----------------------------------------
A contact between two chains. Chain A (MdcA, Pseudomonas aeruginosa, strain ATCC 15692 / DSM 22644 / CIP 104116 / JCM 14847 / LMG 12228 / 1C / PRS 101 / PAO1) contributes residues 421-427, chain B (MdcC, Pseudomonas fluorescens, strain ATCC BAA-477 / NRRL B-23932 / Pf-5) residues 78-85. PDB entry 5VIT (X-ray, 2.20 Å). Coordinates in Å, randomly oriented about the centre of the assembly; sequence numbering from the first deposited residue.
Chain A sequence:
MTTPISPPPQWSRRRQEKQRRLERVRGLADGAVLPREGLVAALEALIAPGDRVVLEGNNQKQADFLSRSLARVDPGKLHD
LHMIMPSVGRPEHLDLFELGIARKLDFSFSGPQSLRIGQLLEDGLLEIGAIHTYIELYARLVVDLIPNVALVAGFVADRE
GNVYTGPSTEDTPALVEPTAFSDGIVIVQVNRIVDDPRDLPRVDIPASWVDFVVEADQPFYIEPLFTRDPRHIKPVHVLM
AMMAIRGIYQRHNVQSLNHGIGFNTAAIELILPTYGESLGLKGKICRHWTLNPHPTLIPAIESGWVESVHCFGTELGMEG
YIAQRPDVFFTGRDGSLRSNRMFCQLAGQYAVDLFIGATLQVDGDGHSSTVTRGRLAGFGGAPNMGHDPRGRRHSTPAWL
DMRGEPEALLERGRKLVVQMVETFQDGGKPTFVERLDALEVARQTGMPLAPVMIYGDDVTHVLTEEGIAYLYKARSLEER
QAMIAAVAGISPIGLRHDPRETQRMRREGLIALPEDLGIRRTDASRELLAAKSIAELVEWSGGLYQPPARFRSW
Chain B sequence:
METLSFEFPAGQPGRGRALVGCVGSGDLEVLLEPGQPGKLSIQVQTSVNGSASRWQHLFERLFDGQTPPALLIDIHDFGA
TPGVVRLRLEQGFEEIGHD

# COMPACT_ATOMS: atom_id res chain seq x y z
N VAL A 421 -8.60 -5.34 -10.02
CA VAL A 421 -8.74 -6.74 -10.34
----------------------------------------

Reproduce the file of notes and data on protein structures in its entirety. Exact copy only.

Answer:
A contact between two chains. Chain A (MdcA, Pseudomonas aeruginosa, strain ATCC 15692 / DSM 22644 / CIP 104116 / JCM 14847 / LMG 12228 / 1C / PRS 101 / PAO1) contributes residues 421-427, chain B (MdcC, Pseudomonas fluorescens, strain ATCC BAA-477 / NRRL B-23932 / Pf-5) residues 78-85. PDB entry 5VIT (X-ray, 2.20 Å). Coordinates in Å, randomly oriented about the centre of the assembly; sequence numbering from the first deposited residue.
Chain A sequence:
MTTPISPPPQWSRRRQEKQRRLERVRGLADGAVLPREGLVAALEALIAPGDRVVLEGNNQKQADFLSRSLARVDPGKLHD
LHMIMPSVGRPEHLDLFELGIARKLDFSFSGPQSLRIGQLLEDGLLEIGAIHTYIELYARLVVDLIPNVALVAGFVADRE
GNVYTGPSTEDTPALVEPTAFSDGIVIVQVNRIVDDPRDLPRVDIPASWVDFVVEADQPFYIEPLFTRDPRHIKPVHVLM
AMMAIRGIYQRHNVQSLNHGIGFNTAAIELILPTYGESLGLKGKICRHWTLNPHPTLIPAIESGWVESVHCFGTELGMEG
YIAQRPDVFFTGRDGSLRSNRMFCQLAGQYAVDLFIGATLQVDGDGHSSTVTRGRLAGFGGAPNMGHDPRGRRHSTPAWL
DMRGEPEALLERGRKLVVQMVETFQDGGKPTFVERLDALEVARQTGMPLAPVMIYGDDVTHVLTEEGIAYLYKARSLEER
QAMIAAVAGISPIGLRHDPRETQRMRREGLIALPEDLGIRRTDASRELLAAKSIAELVEWSGGLYQPPARFRSW
Chain B sequence:
METLSFEFPAGQPGRGRALVGCVGSGDLEVLLEPGQPGKLSIQVQTSVNGSASRWQHLFERLFDGQTPPALLIDIHDFGA
TPGVVRLRLEQGFEEIGHD

# COMPACT_ATOMS: atom_id res chain seq x y z
N VAL A 421 -8.60 -5.34 -10.02
CA VAL A 421 -8.74 -6.74 -10.34